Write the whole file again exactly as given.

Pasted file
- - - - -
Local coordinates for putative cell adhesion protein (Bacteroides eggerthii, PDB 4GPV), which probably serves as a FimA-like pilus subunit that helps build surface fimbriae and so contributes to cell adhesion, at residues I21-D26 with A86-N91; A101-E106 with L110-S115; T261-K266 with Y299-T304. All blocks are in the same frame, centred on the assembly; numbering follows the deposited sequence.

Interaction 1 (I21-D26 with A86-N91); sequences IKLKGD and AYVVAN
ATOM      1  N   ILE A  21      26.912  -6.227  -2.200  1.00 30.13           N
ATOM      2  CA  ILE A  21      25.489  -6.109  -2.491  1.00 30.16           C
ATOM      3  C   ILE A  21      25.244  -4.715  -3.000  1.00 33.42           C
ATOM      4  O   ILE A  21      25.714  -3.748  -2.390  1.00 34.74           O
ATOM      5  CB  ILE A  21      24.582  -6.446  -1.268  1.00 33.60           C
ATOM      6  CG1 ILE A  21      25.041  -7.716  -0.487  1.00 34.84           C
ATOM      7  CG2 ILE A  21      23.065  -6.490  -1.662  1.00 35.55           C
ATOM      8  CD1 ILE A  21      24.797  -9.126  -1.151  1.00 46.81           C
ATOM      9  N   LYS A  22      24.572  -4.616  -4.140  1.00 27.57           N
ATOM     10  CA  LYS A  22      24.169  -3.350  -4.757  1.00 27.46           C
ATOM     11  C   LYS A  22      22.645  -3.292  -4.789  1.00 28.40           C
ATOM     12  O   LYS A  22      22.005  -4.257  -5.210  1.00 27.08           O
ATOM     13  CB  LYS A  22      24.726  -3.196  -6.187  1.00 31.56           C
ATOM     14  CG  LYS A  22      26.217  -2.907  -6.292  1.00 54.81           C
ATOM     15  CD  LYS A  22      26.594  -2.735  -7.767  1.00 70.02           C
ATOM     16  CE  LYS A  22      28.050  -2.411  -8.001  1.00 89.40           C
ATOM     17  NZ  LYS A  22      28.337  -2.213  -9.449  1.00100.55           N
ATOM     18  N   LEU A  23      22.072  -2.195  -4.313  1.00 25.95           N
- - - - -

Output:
Local coordinates for putative cell adhesion protein (Bacteroides eggerthii, PDB 4GPV), which probably serves as a FimA-like pilus subunit that helps build surface fimbriae and so contributes to cell adhesion, at residues I21-D26 with A86-N91; A101-E106 with L110-S115; T261-K266 with Y299-T304. All blocks are in the same frame, centred on the assembly; numbering follows the deposited sequence.

Interaction 1 (I21-D26 with A86-N91); sequences IKLKGD and AYVVAN
ATOM      1  N   ILE A  21      26.912  -6.227  -2.200  1.00 30.13           N
ATOM      2  CA  ILE A  21      25.489  -6.109  -2.491  1.00 30.16           C
ATOM      3  C   ILE A  21      25.244  -4.715  -3.000  1.00 33.42           C
ATOM      4  O   ILE A  21      25.714  -3.748  -2.390  1.00 34.74           O
ATOM      5  CB  ILE A  21      24.582  -6.446  -1.268  1.00 33.60           C
ATOM      6  CG1 ILE A  21      25.041  -7.716  -0.487  1.00 34.84           C
ATOM      7  CG2 ILE A  21      23.065  -6.490  -1.662  1.00 35.55           C
ATOM      8  CD1 ILE A  21      24.797  -9.126  -1.151  1.00 46.81           C
ATOM      9  N   LYS A  22      24.572  -4.616  -4.140  1.00 27.57           N
ATOM     10  CA  LYS A  22      24.169  -3.350  -4.757  1.00 27.46           C
ATOM     11  C   LYS A  22      22.645  -3.292  -4.789  1.00 28.40           C
ATOM     12  O   LYS A  22      22.005  -4.257  -5.210  1.00 27.08           O
ATOM     13  CB  LYS A  22      24.726  -3.196  -6.187  1.00 31.56           C
ATOM     14  CG  LYS A  22      26.217  -2.907  -6.292  1.00 54.81           C
ATOM     15  CD  LYS A  22      26.594  -2.735  -7.767  1.00 70.02           C
ATOM     16  CE  LYS A  22      28.050  -2.411  -8.001  1.00 89.40           C
ATOM     17  NZ  LYS A  22      28.337  -2.213  -9.449  1.00100.55           N
ATOM     18  N   LEU A  23      22.072  -2.195  -4.313  1.00 25.95           N